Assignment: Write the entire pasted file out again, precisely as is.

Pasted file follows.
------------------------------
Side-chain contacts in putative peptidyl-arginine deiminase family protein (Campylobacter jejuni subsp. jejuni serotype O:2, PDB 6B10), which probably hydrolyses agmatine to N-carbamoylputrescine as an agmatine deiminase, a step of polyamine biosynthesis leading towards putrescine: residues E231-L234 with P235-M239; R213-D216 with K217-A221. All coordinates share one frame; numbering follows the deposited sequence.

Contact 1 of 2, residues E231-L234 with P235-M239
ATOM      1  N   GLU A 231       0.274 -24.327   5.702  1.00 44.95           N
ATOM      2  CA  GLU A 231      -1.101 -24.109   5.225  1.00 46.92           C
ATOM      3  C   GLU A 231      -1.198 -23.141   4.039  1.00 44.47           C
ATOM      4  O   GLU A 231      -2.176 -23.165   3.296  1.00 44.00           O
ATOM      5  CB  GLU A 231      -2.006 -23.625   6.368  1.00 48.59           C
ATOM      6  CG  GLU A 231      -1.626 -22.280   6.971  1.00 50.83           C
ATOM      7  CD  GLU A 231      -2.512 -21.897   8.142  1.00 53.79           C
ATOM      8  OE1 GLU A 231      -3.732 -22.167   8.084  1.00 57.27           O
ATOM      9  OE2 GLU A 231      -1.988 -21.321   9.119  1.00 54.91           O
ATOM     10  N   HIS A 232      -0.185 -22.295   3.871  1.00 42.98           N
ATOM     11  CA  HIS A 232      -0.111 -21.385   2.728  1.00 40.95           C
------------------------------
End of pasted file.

Side-chain contacts in putative peptidyl-arginine deiminase family protein (Campylobacter jejuni subsp. jejuni serotype O:2, PDB 6B10), which probably hydrolyses agmatine to N-carbamoylputrescine as an agmatine deiminase, a step of polyamine biosynthesis leading towards putrescine: residues E231-L234 with P235-M239; R213-D216 with K217-A221. All coordinates share one frame; numbering follows the deposited sequence.

Contact 1 of 2, residues E231-L234 with P235-M239
ATOM      1  N   GLU A 231       0.274 -24.327   5.702  1.00 44.95           N
ATOM      2  CA  GLU A 231      -1.101 -24.109   5.225  1.00 46.92           C
ATOM      3  C   GLU A 231      -1.198 -23.141   4.039  1.00 44.47           C
ATOM      4  O   GLU A 231      -2.176 -23.165   3.296  1.00 44.00           O
ATOM      5  CB  GLU A 231      -2.006 -23.625   6.368  1.00 48.59           C
ATOM      6  CG  GLU A 231      -1.626 -22.280   6.971  1.00 50.83           C
ATOM      7  CD  GLU A 231      -2.512 -21.897   8.142  1.00 53.79           C
ATOM      8  OE1 GLU A 231      -3.732 -22.167   8.084  1.00 57.27           O
ATOM      9  OE2 GLU A 231      -1.988 -21.321   9.119  1.00 54.91           O
ATOM     10  N   HIS A 232      -0.185 -22.295   3.871  1.00 42.98           N
ATOM     11  CA  HIS A 232      -0.111 -21.385   2.728  1.00 40.95           C